Syria vote: south Warwickshire MPs explain their choices

Warwick and Leamington MP Chris White and Kenilworth and Southam MP Jeremy Wright were among the Members of Parliament to vote on a motion that would have enabled the UK to take military action on Syria.

The motion was defeated by 13 votes and Prime Minister David Cameron announced last Friday that he would respect the vote.

While Conservative Mr Wright supported the Prime Minister and voted in favour of the motion, fellow Tory Mr White rebelled. Here the two MPs explain why they made their respective decisions.

CHRIS WHITE: “Like everyone I was deeply shocked by the images that were reported from Syria.

“I abhor the use of chemical weapons and I do not support the Assad regime’s continuing use of violence.

“But I did not believe that the interests of Britain or the Syrian people would be served by military intervention.

“Britain has a role to play in helping all sides to chart a peaceful transition, a role that would not have been made any easier through missile strikes.

“Voting against your party is never easy, particularly when it is in Government. But I have a duty to represent the views of the residents of Warwick and Leamington – who are overwhelmingly against military intervention – and to consider the best interests of the country.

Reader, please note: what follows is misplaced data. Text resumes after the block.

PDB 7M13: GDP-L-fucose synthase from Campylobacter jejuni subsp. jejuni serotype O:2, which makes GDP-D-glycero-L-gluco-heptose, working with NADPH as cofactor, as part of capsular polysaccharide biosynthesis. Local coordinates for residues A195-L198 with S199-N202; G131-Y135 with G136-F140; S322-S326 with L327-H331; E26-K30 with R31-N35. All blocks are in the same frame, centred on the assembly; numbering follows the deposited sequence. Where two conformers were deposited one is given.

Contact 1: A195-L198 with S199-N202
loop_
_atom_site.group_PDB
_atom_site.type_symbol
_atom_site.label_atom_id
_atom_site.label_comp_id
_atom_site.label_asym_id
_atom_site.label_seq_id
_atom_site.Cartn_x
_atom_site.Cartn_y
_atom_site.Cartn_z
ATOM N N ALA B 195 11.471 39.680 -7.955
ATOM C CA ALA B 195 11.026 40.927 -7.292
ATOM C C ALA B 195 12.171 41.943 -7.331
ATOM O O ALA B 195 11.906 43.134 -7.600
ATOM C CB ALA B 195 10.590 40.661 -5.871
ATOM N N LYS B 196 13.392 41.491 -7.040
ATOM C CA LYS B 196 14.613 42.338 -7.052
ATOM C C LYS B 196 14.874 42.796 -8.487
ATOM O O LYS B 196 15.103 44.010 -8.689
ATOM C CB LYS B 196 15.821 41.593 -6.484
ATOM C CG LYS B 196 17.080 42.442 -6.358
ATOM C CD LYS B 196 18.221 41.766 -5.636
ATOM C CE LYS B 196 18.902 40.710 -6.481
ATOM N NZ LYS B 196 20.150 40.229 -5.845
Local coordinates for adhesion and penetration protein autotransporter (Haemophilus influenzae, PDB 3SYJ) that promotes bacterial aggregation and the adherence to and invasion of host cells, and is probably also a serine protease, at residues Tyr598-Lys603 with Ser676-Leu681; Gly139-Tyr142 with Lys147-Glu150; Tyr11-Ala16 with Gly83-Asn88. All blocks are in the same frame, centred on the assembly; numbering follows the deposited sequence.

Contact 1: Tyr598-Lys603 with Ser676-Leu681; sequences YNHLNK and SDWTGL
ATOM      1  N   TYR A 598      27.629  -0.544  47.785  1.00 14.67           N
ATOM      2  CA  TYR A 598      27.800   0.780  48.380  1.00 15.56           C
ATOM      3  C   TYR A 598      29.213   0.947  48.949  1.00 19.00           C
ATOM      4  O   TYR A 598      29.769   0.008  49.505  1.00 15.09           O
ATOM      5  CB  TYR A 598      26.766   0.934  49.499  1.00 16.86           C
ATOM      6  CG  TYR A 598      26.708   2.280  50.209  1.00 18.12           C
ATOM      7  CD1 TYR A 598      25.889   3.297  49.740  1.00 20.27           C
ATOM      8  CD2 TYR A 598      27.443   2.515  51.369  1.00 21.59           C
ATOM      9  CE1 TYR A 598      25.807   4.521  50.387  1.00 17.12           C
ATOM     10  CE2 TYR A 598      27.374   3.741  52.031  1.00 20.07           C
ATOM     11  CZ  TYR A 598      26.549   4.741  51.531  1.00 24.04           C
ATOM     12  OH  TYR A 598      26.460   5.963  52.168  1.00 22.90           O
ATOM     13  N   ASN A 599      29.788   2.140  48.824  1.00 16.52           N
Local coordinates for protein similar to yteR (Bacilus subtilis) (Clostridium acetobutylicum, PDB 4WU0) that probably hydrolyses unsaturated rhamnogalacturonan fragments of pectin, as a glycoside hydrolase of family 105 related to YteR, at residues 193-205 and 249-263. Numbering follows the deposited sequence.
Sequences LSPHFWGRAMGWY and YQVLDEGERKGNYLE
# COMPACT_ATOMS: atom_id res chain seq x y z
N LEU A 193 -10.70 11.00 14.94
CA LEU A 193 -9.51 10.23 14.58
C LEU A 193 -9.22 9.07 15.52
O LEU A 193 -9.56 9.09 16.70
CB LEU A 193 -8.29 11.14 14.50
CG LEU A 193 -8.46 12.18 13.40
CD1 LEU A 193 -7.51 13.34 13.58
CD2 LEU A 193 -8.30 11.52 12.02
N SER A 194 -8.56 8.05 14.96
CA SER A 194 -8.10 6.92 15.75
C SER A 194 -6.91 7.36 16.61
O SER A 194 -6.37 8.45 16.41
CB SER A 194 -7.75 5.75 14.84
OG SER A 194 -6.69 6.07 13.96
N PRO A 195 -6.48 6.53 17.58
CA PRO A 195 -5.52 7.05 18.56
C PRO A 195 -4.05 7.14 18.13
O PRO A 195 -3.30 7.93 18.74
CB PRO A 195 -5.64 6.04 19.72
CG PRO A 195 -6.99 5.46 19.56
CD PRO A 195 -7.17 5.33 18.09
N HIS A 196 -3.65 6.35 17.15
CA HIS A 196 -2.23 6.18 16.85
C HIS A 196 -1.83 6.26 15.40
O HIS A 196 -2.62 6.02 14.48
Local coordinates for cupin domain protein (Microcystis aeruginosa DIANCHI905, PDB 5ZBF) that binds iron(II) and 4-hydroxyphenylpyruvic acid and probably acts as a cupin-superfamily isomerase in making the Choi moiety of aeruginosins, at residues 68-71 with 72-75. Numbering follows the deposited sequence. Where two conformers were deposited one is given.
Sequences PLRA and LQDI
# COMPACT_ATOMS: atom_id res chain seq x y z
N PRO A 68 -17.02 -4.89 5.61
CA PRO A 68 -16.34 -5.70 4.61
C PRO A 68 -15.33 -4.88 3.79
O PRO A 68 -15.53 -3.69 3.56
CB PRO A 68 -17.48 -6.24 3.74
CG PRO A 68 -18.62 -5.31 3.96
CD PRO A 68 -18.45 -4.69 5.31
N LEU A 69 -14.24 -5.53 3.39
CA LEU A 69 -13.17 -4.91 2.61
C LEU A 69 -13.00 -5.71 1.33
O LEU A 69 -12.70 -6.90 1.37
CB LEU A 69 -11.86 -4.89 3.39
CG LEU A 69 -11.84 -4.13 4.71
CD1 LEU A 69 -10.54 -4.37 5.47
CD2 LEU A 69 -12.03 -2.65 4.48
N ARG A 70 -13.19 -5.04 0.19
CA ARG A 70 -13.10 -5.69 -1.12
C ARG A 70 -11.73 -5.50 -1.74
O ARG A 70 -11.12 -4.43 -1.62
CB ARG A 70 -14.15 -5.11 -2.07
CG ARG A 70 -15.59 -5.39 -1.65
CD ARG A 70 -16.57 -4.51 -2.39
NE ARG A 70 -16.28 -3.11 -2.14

“I believe that I acted in this manner and I hope that we can now look forward to assessing what diplomatic effort Britain can make to alleviate the suffering of the Syrian people.”

JEREMY WRIGHT: “As a result of the attack [in Damascus] on 21st August, 355 people died and 3,600 people were treated with neurotoxic symptoms.

“As the Prime Minister has argued, the fact that we have not always done the right thing everywhere does not mean that we should not do the right thing anywhere.

“UN weapons inspectors have been engaged in establishing whether chemical weapons have been used and the motion we voted on stated no action should be taken until their report has been considered.

“It is clear that no invasion was contemplated here. Strikes from the air cannot exclude the possibility of civilian casualties.

“Further chemical attacks will certainly result in further civilian casualties - and a Syrian leadership emboldened by no strong response to this atrocity is more likely to do it again.

“There are few countries in the world with the strength to enforce international law and if they do not do it, nobody will. We are one of those countries and we should be proud of that.

“I fear that by excluding that force now, we send a very dangerous signal to Syria and beyond about this county’s resolve to defend international law. That is why I voted as I did.”